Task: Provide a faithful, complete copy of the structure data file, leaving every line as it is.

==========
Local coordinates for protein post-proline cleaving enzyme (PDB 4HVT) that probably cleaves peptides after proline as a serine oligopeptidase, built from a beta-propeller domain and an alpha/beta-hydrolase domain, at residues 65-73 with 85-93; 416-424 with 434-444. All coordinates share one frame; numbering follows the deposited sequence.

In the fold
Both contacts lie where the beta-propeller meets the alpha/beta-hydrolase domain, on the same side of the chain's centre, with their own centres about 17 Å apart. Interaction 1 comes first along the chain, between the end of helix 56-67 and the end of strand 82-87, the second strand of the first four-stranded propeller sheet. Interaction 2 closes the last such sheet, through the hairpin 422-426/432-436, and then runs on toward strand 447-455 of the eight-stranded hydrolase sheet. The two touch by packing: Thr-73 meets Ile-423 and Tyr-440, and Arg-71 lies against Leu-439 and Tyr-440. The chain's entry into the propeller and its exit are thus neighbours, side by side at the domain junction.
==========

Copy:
Local coordinates for protein post-proline cleaving enzyme (PDB 4HVT) that probably cleaves peptides after proline as a serine oligopeptidase, built from a beta-propeller domain and an alpha/beta-hydrolase domain, at residues 65-73 with 85-93; 416-424 with 434-444. All coordinates share one frame; numbering follows the deposited sequence.

In the fold
Both contacts lie where the beta-propeller meets the alpha/beta-hydrolase domain, on the same side of the chain's centre, with their own centres about 17 Å apart. Interaction 1 comes first along the chain, between the end of helix 56-67 and the end of strand 82-87, the second strand of the first four-stranded propeller sheet. Interaction 2 closes the last such sheet, through the hairpin 422-426/432-436, and then runs on toward strand 447-455 of the eight-stranded hydrolase sheet. The two touch by packing: Thr-73 meets Ile-423 and Tyr-440, and Arg-71 lies against Leu-439 and Tyr-440. The chain's entry into the propeller and its exit are thus neighbours, side by side at the domain junction.